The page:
Saturday, November 12, 2011

Werner Herzog's "Into the Abyss" recalls an earlier Susan Sarandon film

Werner Herzog’s new documentary “Into the Abyss” presents Herzog interviewing Texas death row inmate Michael Perry shortly before his final sentence in Huntsville TX (described in detail), as well as of his accomplice Jason Burkett (serving very long sentences). 

The film describes the commission of what seems like a senseless spree  (in 2001)  over stealing a car from a gated community in Conroe, TX  The victims included Sandra Stotler (the owner), her son and another friend.  Herzog interviews Sandra’s daughter  Lisa in a simple apartment or home.  Herzog interviews a Huntsville warden, who had quit and given up his pension over capital punishment.  He also interviews a woman who married Burkett in prison, but cannot have physical contact with him, but wants to give Burkett someone else’s biological son by artificial insemination. 

Herzog is objective and non-judgmental, in a film shot mostly in closed spaces.  The opening shot shows a plain cemetery run by the state of Texas, and then byshows the “chamber” next to a small anteroom with Bibles, and the path from the cell next door.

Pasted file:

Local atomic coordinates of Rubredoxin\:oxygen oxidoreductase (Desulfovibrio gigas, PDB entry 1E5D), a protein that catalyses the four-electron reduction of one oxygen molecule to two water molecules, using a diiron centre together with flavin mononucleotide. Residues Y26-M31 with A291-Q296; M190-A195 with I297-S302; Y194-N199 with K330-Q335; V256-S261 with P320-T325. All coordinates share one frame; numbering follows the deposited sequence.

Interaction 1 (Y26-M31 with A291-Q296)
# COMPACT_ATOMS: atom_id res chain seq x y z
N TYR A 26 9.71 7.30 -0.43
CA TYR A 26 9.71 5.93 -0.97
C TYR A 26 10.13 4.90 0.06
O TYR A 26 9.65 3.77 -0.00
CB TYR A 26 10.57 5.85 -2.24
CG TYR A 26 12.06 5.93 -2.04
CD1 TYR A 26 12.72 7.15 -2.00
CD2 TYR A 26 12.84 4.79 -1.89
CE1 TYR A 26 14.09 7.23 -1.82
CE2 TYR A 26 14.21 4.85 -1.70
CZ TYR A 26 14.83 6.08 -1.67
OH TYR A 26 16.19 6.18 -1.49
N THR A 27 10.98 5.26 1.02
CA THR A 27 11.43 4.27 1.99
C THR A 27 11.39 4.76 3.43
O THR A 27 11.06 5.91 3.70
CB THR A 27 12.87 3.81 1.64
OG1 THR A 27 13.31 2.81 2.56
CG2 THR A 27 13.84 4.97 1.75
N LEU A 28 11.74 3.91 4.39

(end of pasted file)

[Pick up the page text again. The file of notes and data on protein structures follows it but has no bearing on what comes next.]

For me, the film brought to mind the 1995 film “Dead Man Walking” (Polygram Pictures), directed by Tim Robbins with Susan Sarandon playing Helen Prejean, comforting a condemned man played by Sean Penn.  I recall a line near the end where the condemned man expresses humiliation at his leg being shaved for a possible backup location.  

In this film, Perry is described as gasping for breath for a moment, when the event occurs right after 6 PM, shortly after his last meal, ten years after the crime, when he is now 28.

The senselessness of the crime points to the lack of moral development in Perry and Burkett, as well as poverty.  The stolen car is shown later has having rotted in a lot, a tree root growing up into it. 

Early in the film, a Conroe (near Houston) sheriff's deputy explains the evidence against Perry and Burkett, and his voice and manner of speech sounds just like mine in some of my own videos.  This was bizarre. I thought I was listening to myself (and not playing piano). 

The film leaves the impression that capital punishment is a kind of empty justice. 

 The official site from IFC films is here.  

Wikipedia attribution link for picture of Huntsville TX unit 


The film may seem timely after another documentary “Incendiary: The Willingham Case” put Texas governor and GOP candidate Rick Perry on the spot. But in the case in the Herzog film, Perry confessed; there is no question about his guilt.

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